ffG53a5  GROMOS96 53a5 force field (JCC 2004 vol 25 pag 1656)
ffG53a6  GROMOS96 53a6 force field (JCC 2004 vol 25 pag 1656)
ffoplsaa OPLS-AA/L all-atom force field (2001 aminoacid dihedrals)
ffencadv Encad all-atom force field, using scaled-down vacuum charges
ffencads Encad all-atom force field, using full solvent charges    

To include the AMBER force field files (so that these separate files can be called during pdb2gmx), we modify the FF.dat file by (1) incrementing the total number of force fields and (2) adding the force field code and text description to this file. The new FF.dat file will look like this if you added all of the ffamber force field files:

17
ffG43a1  GROMOS96 43a1 force field
ffG43b1  GROMOS96 43b1 vacuum force field
ffG43a2  GROMOS96 43a2 force field (improved alkane dihedrals)
ffG45a3  GROMOS96 45a3 force field (Schuler JCC 2001 22 1205)
ffG53a5  GROMOS96 53a5 force field (JCC 2004 vol 25 pag 1656)
ffG53a6  GROMOS96 53a6 force field (JCC 2004 vol 25 pag 1656)
ffoplsaa OPLS-AA/L all-atom force field (2001 aminoacid dihedrals)
ffencadv Encad all-atom force field, using scaled-down vacuum charges
ffencads Encad all-atom force field, using full solvent charges
ffamber94 AMBER94 Cornell et al. (1995), JACS 117, 5179-5197
ffamber96 AMBER96 Kollman (1996), Acc. Chem. Res. 29, 461-469
ffamberGS AMBER99GS Garcia & Sanbonmatsu (2002), PNAS 99, 2782-2787
ffamberGSs AMBER99GSs Nymeyer & Garcia (2003) PNAS 100, 13934-13939
ffamber99 AMBER99 Wang et al. (2000), J. Comp. Chem. 21, 1049-1074
ffamber99p AMBER99p Sorin & Pande (2005). Biophys. J. 88(4), 2472-2493
ffamber99SB AMBER99sb Hornak et. al (2006). Proteins 65, 712-725
ffamber03 AMBER03 Duan et al. (2003), J. Comp. Chem. 24, 1999-2012

Add and increment numbers as appropriate for the force field you want to use. You can download the complete FF.dat at the following link and comment:

Download amber_FF.txt, delete "amber_", change ".txt" to ".dat", place in /ULG-A/top

source /UGL-A/bin/GMXRC

The GMXRC file contains path-dependent settings for your shell.

In theory, you're all done. At least, this is the end of the installation process according to the official AMBER-on-GROMACS list. The IMPORTANT NOTES section contains relevant information but does not complete the installation. The additional steps are provided below.

Modify the /ULG-A/top/spc.itp file

If you're running through a complete energy minimization calculation with the website installation followed, your first source of error (hopefully) comes in the form of…

Program grompp_amber, VERSION 3.3.3
Source code file: toppush.c, line: 1193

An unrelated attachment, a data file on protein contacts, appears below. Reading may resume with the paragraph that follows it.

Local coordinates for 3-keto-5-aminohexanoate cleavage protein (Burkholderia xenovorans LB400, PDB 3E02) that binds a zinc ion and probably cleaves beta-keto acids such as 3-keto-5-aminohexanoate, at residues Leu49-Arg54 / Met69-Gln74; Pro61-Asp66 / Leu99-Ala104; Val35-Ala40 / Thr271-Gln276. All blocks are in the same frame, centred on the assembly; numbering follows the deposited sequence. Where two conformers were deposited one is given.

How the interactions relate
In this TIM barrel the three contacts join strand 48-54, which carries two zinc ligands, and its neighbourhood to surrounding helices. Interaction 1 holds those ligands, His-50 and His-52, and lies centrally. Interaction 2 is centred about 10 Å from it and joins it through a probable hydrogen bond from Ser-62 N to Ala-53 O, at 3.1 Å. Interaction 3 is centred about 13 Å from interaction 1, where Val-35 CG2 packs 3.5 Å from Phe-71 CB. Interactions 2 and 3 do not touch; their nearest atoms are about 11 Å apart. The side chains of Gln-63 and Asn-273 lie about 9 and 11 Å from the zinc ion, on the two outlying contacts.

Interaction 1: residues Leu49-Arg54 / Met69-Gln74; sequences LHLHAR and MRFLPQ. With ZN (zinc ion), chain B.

Fatal error:
[ file "/usr/local/gromacs333_amber/share/gromacs/top/spc.itp", line 32 ]:
Atom index (1) in bonds out of bounds (1-0).
This probably means that you have inserted topology section "bonds"
in a part belonging to a different molecule than you intended to.
In that case move the "bonds" section to the right molecule.

The origin of this error is the lack of amberXX water parameters in the spc.itp file (nothing directly to do with the reported GROMACS error). The fix for this is straightforward, simply modifying the spc.itp file in the /ULG-A/top directory as follows below. The original spc.itp file below…

[ moleculetype ]
; molname       nrexcl
SOL             2

[ atoms ]
;   nr   type  resnr residue  atom   cgnr     charge       mass
#ifdef _FF_GROMACS
1     OW      1    SOL     OW      1      -0.82
2     HW      1    SOL    HW1      1       0.41
3     HW      1    SOL    HW2      1       0.41
#endif
#ifdef _FF_GROMOS96
#ifdef HEAVY_H
1     OW      1    SOL     OW      1      -0.82    9.95140
2      H      1    SOL    HW1      1       0.41    4.03200
3      H      1    SOL    HW2      1       0.41    4.03200
#else
1     OW      1    SOL     OW      1      -0.82   15.99940
2      H      1    SOL    HW1      1       0.41    1.00800
3      H      1    SOL    HW2      1       0.41    1.00800
#endif
#endif
#ifdef _FF_OPLS
1  opls_116   1    SOL     OW      1      -0.82
2  opls_117   1    SOL    HW1      1       0.41
3  opls_117   1    SOL    HW2      1       0.41
#endif

#ifdef FLEXIBLE
[ bonds ]
; i     j       funct   length  force.c.
1       2       1       0.1     345000  0.1     345000
1       3       1       0.1     345000  0.1     345000

[angles ]
; i     j       k       funct   angle   force.c.